In the confusing world of diet advice, how refreshing would it be if there were a study to end all studies? One that delivers the final word on what’s actually good for us. Well, in the name of clarity, the American Heart Association (AHA) has published a fool-proof assessment of the 10 most popular diet plans. In the first study of its kind, diets are ranked by how well they improve heart health.

“People are rightly confused about what and how to eat,” says nutritionist TC Callis, author of The Building Blocks of Life: A Nutrition Foundation for Healthcare Professionals (CRC Press), who used to work for the UK government on food regulation.

“The NHS EatWell guidelines in the UK don’t make a great deal of sense and are very poorly communicated. In the absence of trustworthy advice, people turn to social-media influencers who sell them the idea that you can live healthily by following fad diets, for example raw food. It’s deeply concerning and can be massively harmful.”

The AHA guidelines chime with those from the British Heart Foundation (BHF) and include the core principles of a heart-healthy diet: plenty of fruit and vegetables, wholegrains wherever possible, some meat, fish, eggs and plant-based protein and to limit sugar , salt and alcohol intake.

Rating the diets on a scale of one to 100, the AHA’s leader board looks like this: The Dash (Dietary Approaches to Stop Hypertension) eating plan (100); pescatarian diet (92); Mediterranean diet (89); vegetarian diets (86); vegan diets (78); low-fat diets (78); very low-fat diet (72); low-carbohydrate diets (64); palaeolithic (53) and very low-carbohydrate or ketogenic diets (31).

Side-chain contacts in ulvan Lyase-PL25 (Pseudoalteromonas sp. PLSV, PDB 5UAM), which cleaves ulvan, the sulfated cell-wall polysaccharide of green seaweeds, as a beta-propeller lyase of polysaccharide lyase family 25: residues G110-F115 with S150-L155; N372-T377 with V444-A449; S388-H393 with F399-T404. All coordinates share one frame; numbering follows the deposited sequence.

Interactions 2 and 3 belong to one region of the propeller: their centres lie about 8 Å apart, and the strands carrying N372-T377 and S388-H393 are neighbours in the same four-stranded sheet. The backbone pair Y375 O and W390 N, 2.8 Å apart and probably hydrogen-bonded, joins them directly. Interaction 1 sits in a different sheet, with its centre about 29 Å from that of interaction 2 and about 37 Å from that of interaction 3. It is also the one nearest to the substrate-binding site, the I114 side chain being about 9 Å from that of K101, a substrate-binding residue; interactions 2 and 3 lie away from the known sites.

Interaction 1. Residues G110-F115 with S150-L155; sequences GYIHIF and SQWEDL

“What we eat affects a number of the different risk factors for heart and circulatory disease, including blood pressure, cholesterol and weight,” says Victoria Taylor, BHF’s senior dietitian who says her recommendations align with the AHA’s top 10 diets for heart health below.

If more of us are inclined to follow the diets at the top of the AHA’s list, it can only be a good thing, says TC Callis. “As a trusted voice in this space, the AHA has highlighted the good basic guidelines for eating by that reoccur in each of its top-ranking diets. Fill your plate with plants, but not exclusively. Stay away from anything ultra-processed and eat real food, which involves peeling, chopping, cooking and chewing.”

Even healthcare professionals are starting to see the importance of a food-first approach. Dr Syed Ahsan is a consultant cardiologist and heart rhythm specialist at London Heart Clinic. “I think the AHA’s guide is also a useful tool for healthcare professionals like me who are beginning to look at health more holistically.

“In the past we have been guilty of being a bit insular in how we approach treatments – perhaps prescribing medication for high cholesterol rather than looking into the lifestyle factors contributing to it,” says Dr Syed. “Now, I work with dietitians to look at a patient’s lifestyle and diet – the Dash diet emphasizes the advice I would give patients.”

Here, in descending order, are the heart experts’ top 10 tips for cardiac health.

1. The Dash (Dietary Approaches to Stop Hypertension) Eating Plan

Ticking all the boxes, the Dash diet – which was purposely designed to reduce blood pressure by US researchers at the National Heart, Lung, and Blood Institute (NHLBI) – limits salt, sugar, alcohol and processed foods and promotes eating lots of plant- based proteins including legumes, beans, nuts with the occasional addition of seafood and meat.

A diet rich in fiber, calcium and whole grains – all of which help reduce cholesterol and our risk of heart disease – gets a thumbs up from nutritionist Dr Somi Igbene. “Eating less salt is going to reduce your risk of high blood pressure and eating some fish is going to boost your intake of omega-3 fat, which gives you more of the ‘good cholesterol’,” she says. All the food groups are in there, so it’s therefore sustainable and adaptable for different cultures.